>> He's the only Iraqi Shiite leader to have challenged both the United States and Iran, and that appears to have paid off for Muqtada al-Sadr. The nationalist cleric's Sairoon Alliance has all but won Iraq's election. In a country where millions of poor Shiite's feel they have not benefited from the governments close ties to Washington or Tehran.
The Sairoon Alliance is a pure Iraqi alliance which doesn't affiliate to any foreign party, nor being supported from abroad. This is the trait that distinguishes from other alliances in Iraq. It's a surprise victory over incumbent Prime minister, Haider Al-Abadi, a rare ally of both the US and Iran and the Tehran backed Hadi Al-Ameri.
It was achieved through forming an alliance with communist and other independent secular supporters, and by reaching out to dispossessed Iraqis. Many of them fear, in the wake of Donald Trump's decision to pull out of the Iran nuclear deal, that their country could turn into a theatre of conflict between the US and Iran.
And Sadr's success is unlikely to go down well with either of those powers. In February, the top advisor to Iran's supreme leader, Ayatollah Ali Khamenei, said Iran would stop Sadr and his bloc gaining power. Saying quote, we will not allow liberals and Communists to govern Iraq. In Washington, Sadr has long been viewed as an unpredictable maverick.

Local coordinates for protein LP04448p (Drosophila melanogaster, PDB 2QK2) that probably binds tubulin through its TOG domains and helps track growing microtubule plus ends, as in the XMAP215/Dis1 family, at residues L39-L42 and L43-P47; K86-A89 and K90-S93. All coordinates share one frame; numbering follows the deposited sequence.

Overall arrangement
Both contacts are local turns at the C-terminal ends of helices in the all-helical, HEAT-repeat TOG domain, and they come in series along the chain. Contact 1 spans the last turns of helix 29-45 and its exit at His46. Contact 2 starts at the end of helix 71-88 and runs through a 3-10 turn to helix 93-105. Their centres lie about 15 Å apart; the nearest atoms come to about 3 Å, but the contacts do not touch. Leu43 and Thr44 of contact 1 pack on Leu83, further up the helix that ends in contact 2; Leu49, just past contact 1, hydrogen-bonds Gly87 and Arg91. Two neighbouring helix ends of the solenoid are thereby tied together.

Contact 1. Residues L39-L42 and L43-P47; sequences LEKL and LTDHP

He led two uprisings against US troops after the 2003 invasion to topple Saddam Hussein turned into an occupation. What our mission is will be the destruction of Sadr's militia, and then is to kill or capture Al-Sadr himself. Sadr derives much of his authority from his father, the revered Grand Ayatollah Sadeq al-Sadr, who was killed for defying Saddam.
Sadr will not become Prime Minister, as he did not run in the election himself. But his almost certain victory puts him in a position to pick someone for the job.